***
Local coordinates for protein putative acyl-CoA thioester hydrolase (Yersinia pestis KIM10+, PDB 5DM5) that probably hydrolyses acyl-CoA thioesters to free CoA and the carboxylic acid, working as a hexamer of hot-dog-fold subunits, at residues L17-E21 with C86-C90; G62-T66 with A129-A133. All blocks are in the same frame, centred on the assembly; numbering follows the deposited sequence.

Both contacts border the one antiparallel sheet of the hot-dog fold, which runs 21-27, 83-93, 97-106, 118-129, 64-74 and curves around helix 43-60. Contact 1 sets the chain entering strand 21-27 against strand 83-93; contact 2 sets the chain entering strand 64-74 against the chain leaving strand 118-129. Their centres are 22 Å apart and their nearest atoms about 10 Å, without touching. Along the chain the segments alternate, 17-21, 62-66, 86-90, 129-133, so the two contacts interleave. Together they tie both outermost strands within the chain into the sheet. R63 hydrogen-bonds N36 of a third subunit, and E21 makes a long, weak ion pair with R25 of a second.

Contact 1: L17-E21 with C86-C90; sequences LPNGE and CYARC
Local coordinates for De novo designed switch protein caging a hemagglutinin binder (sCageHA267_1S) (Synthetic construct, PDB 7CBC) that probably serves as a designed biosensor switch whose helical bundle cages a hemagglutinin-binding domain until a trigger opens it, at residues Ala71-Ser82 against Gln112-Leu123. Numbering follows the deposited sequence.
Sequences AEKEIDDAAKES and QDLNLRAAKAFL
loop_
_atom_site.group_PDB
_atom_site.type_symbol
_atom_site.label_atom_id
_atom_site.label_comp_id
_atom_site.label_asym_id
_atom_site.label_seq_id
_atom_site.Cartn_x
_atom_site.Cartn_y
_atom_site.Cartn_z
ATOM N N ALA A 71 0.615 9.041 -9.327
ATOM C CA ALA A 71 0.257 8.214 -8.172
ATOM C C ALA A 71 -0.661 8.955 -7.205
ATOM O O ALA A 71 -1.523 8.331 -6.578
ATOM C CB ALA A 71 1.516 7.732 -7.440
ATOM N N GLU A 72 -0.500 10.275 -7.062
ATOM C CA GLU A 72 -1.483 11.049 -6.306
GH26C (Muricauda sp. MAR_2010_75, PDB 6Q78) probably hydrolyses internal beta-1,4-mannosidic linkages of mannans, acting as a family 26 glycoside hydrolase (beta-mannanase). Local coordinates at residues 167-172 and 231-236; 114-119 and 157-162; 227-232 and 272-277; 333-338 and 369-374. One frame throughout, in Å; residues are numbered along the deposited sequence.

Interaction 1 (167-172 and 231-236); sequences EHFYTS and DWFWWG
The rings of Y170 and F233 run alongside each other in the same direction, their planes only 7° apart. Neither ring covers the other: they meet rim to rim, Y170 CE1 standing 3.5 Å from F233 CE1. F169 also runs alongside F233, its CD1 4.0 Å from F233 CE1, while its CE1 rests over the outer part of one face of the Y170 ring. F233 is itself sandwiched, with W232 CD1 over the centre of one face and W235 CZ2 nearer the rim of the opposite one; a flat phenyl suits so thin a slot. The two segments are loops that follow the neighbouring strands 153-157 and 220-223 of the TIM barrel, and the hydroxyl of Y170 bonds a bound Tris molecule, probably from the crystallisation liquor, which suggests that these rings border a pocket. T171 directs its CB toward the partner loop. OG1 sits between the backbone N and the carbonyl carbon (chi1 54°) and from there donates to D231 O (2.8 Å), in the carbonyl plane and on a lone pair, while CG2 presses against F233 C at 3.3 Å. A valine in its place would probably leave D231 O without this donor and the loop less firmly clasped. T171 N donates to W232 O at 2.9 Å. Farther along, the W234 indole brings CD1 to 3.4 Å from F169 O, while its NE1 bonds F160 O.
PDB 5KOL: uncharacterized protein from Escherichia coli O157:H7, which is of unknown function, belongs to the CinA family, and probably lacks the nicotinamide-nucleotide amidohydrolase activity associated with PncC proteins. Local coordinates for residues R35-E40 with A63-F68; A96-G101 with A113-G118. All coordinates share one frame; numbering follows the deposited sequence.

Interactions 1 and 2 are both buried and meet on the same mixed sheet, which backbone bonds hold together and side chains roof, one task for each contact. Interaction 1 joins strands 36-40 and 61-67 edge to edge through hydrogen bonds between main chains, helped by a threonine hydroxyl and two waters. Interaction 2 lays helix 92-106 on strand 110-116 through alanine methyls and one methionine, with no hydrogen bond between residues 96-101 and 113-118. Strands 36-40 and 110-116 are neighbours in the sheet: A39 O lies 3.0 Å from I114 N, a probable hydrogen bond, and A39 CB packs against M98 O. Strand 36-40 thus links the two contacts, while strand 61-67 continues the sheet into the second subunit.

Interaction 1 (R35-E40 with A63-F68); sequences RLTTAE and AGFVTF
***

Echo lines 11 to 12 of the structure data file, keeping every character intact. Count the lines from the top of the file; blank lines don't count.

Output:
_atom_site.label_asym_id
_atom_site.label_seq_id